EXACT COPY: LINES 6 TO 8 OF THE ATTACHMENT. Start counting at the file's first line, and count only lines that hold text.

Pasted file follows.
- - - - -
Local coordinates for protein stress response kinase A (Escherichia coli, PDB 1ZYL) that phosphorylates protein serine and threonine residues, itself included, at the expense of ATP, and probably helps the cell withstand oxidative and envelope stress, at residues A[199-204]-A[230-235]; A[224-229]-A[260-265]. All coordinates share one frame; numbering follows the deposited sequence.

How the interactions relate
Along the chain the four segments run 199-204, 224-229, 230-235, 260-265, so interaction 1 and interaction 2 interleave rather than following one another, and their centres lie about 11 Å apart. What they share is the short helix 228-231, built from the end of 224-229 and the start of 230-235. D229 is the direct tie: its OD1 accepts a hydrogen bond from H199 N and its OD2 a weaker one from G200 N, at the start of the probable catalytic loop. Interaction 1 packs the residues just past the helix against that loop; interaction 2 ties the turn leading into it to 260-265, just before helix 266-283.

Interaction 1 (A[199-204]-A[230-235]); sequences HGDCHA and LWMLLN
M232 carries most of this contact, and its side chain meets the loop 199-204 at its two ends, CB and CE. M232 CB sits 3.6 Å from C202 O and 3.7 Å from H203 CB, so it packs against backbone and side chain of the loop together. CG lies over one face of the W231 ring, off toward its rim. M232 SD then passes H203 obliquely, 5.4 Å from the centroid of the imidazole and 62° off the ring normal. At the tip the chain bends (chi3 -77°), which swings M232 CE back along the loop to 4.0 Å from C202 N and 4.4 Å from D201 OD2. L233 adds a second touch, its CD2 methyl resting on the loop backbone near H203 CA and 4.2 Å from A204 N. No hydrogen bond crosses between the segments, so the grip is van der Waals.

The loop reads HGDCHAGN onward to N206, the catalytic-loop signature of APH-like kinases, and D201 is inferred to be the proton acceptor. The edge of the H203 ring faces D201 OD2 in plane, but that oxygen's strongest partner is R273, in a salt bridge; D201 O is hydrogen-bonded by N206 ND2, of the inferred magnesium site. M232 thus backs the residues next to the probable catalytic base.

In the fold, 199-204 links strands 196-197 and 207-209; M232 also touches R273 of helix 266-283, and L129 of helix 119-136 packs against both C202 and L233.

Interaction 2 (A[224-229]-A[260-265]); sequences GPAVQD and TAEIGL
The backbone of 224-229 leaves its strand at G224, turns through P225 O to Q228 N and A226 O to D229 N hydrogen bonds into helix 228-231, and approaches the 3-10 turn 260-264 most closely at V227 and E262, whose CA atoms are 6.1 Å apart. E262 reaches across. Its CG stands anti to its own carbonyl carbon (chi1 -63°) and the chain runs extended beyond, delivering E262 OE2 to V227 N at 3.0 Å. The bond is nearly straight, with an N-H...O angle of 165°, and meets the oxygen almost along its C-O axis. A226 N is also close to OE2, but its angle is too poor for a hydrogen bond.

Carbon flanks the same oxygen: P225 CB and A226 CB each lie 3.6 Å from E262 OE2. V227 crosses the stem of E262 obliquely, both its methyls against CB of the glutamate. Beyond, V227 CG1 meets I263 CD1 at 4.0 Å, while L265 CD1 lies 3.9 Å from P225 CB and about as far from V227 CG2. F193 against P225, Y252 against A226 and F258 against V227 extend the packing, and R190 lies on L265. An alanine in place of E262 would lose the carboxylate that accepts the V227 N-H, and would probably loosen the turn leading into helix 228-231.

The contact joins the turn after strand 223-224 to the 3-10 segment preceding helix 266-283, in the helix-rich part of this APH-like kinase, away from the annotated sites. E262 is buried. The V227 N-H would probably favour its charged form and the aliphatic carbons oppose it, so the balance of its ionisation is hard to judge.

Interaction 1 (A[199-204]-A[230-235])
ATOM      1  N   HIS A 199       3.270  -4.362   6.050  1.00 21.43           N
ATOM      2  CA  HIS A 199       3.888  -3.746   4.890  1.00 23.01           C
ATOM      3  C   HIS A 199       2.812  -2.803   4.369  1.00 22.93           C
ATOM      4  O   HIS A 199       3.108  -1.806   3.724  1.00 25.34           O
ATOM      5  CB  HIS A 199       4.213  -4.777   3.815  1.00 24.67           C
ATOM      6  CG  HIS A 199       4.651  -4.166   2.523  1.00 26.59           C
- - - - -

The loop reads HGDCHAGN onward to N206, the catalytic-loop signature of APH-like kinases, and D201 is inferred to be the proton acceptor. The edge of the H203 ring faces D201 OD2 in plane, but that oxygen's strongest partner is R273, in a salt bridge; D201 O is hydrogen-bonded by N206 ND2, of the inferred magnesium site. M232 thus backs the residues next to the probable catalytic base.

In the fold, 199-204 links strands 196-197 and 207-209; M232 also touches R273 of helix 266-283, and L129 of helix 119-136 packs against both C202 and L233.

Interaction 2 (A[224-229]-A[260-265]); sequences GPAVQD and TAEIGL